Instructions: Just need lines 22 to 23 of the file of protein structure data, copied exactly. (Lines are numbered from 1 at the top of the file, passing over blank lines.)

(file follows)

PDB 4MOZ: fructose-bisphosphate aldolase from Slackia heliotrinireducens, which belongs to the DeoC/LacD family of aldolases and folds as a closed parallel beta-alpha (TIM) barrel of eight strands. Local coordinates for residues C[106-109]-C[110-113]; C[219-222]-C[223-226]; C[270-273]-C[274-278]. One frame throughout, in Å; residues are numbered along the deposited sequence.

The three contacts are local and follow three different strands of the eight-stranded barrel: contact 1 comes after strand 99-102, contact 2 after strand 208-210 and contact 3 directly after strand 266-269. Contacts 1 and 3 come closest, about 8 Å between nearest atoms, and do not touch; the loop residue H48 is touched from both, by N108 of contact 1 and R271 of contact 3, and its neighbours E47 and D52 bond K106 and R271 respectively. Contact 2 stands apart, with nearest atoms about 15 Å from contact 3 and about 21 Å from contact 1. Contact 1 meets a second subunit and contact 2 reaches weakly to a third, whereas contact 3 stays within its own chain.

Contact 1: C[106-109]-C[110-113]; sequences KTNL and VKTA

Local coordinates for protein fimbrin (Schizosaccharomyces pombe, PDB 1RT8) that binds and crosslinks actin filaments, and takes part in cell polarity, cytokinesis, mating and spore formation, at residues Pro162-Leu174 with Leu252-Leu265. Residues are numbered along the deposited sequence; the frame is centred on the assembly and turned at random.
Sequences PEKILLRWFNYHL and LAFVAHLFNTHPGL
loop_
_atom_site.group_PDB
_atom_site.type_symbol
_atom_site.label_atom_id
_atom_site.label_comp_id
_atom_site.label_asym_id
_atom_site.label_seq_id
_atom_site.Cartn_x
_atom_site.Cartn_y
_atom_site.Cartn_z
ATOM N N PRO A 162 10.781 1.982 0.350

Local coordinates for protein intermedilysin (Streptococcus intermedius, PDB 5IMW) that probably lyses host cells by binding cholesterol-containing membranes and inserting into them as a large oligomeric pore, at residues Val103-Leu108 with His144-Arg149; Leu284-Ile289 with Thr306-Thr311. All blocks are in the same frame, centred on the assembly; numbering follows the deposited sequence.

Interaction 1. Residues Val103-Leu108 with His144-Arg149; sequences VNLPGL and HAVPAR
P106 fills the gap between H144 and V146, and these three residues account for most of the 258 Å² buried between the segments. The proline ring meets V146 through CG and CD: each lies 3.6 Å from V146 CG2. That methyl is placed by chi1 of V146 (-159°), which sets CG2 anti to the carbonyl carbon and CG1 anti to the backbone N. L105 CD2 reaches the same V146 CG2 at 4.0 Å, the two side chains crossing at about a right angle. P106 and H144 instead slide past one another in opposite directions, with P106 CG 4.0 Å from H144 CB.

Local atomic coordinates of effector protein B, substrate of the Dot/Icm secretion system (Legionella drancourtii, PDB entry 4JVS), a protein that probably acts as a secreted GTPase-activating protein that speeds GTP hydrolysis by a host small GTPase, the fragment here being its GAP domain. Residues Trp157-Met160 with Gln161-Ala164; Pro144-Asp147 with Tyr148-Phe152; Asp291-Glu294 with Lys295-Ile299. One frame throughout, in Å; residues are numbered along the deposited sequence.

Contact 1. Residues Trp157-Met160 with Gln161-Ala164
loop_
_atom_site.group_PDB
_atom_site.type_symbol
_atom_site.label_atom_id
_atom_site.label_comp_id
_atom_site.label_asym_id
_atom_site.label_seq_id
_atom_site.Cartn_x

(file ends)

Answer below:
loop_
_atom_site.group_PDB